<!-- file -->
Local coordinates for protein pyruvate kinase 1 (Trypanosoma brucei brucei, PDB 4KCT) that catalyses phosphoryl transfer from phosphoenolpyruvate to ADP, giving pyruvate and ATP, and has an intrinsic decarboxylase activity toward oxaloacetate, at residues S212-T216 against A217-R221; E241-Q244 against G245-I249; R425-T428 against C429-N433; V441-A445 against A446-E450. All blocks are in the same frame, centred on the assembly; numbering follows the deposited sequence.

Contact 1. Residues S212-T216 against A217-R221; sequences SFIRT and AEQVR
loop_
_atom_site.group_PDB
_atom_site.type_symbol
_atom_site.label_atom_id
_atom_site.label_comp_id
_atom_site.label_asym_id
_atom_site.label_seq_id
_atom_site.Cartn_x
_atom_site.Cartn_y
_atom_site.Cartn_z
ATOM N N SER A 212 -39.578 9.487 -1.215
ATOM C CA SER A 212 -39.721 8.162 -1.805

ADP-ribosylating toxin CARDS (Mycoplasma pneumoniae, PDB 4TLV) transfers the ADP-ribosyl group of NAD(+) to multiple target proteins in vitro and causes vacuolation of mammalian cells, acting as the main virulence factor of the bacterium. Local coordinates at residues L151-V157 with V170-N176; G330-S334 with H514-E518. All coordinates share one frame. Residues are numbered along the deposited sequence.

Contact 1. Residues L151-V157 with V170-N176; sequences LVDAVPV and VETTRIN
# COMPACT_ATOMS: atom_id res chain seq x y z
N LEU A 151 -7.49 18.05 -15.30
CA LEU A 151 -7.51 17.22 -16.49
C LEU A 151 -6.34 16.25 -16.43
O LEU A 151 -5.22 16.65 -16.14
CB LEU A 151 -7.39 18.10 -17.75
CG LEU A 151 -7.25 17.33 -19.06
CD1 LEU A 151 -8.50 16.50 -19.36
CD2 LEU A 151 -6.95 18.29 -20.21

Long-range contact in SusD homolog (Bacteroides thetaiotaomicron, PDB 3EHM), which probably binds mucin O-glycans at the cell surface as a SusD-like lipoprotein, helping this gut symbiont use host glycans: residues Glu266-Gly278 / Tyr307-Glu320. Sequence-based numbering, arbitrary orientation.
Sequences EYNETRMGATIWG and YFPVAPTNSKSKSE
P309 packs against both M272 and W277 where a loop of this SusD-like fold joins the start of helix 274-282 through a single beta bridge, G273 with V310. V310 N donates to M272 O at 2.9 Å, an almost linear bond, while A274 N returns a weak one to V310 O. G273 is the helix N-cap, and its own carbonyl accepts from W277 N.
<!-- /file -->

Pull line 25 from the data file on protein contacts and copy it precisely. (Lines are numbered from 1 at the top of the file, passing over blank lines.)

CD2 LEU A 151 -6.95 18.29 -20.21